As a Caribbean woman, I was taught very well defined gender roles. Whether or not those played out in real life is another blog post for another day. When my brother played a sport, he got the best of everything – equipment, shoes… when it was my turn? Not so much. “Why am I buying my girl child gym boots anyway?” They would reluctantly buy my basketball hightops, but with little fanfare, and even less money spent. The same went for my soccer cleats… I brushed this off as just the way things were, but I couldn’t imagine saying this to my li’l bit. Caribbean women are used to getting this contradictory information from their parents. You can (and must) do and be whatever you want to be, and must not let anyone deter you. (YES!) However, men get special privileges and consideration when it comes to just about everything. (WHAT?) It was really very confusing.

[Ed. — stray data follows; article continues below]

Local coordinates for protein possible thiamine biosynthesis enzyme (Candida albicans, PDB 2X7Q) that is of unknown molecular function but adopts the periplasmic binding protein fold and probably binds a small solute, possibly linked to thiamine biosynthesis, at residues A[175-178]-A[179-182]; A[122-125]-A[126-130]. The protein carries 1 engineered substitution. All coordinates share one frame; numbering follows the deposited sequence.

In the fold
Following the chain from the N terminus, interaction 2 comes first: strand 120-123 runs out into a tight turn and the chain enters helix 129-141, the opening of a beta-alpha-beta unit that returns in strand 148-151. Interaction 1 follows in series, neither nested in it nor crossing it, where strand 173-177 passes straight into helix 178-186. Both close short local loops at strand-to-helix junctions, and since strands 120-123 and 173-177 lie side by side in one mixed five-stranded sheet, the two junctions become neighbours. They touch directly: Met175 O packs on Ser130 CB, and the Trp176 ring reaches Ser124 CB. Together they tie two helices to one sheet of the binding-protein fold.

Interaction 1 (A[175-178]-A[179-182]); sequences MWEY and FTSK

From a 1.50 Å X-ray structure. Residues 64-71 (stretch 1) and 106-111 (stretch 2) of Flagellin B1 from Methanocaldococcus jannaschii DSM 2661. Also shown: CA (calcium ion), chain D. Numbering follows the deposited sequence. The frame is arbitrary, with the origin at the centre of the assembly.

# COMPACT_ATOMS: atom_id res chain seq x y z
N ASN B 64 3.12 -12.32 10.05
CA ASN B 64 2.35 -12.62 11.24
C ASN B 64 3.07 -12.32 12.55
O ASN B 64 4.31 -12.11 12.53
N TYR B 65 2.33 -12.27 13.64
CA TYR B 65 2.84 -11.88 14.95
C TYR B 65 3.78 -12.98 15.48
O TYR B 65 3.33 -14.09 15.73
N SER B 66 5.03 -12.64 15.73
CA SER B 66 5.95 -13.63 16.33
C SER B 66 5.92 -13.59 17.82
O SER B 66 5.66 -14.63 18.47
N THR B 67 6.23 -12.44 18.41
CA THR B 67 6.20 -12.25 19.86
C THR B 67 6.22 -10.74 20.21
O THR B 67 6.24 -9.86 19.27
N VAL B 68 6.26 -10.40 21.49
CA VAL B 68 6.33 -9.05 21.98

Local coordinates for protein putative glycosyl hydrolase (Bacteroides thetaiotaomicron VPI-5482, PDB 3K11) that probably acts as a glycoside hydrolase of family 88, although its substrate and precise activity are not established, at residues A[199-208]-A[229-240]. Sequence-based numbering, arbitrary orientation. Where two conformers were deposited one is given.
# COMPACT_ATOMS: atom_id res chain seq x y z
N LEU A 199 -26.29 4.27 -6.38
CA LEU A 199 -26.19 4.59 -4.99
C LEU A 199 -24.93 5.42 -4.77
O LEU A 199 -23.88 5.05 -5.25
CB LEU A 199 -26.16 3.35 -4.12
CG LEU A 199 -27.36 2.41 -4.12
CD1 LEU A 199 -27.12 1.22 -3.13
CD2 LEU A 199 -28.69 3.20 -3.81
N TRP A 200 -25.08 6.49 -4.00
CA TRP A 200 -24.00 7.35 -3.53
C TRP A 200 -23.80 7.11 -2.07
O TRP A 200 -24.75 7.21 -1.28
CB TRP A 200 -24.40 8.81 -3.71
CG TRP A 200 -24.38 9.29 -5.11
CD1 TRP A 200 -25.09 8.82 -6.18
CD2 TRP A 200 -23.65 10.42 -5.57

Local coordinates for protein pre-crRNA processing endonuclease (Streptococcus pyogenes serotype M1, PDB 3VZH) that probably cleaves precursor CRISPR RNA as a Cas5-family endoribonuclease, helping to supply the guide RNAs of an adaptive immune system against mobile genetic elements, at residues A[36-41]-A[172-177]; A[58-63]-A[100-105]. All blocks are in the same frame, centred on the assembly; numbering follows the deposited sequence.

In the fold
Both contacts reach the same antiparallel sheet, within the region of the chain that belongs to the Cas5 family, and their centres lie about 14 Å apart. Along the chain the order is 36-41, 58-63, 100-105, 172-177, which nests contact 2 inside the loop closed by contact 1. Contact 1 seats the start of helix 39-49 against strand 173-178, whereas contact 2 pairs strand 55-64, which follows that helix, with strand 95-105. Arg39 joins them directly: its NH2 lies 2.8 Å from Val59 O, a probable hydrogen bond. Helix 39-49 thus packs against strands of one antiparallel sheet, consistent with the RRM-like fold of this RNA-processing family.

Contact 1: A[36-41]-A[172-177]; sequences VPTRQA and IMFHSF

This morning, I gave my daughter a writing prompt that opened her eyes just a little wider to how the world sees her as a girl. I am in law school, and when appropriate, we talk about the cases that I am reading. We have talked about equal protection and Title IX before, so when I gave her the opportunity to do research and write about her ideas on wage equality in professional sports, she went straight to her copy of the Constitution. I gave her some statistics and the text of Title IX. Armed with the Constitution, Declaration of Independence, and some of the history books on her shelf (she’s a big history buff), she set out to prove that women deserve equal pay in professional sports too.
Every now and then she’d run into the room and ask questions like, “What are government subsidies? What is a salary cap?” In between questions, she’d yell out from her room, “Well how unfair is THIS? So guys make WHAT? Did you know that women only make…” Before I knew it, her brainstorming note page was full, she had mapped out her argument, and her first paragraph was done. I just sat there looking at my Administrative Law outline wishing that I could be as passionate about the Administrative Procedures Act as she was about this.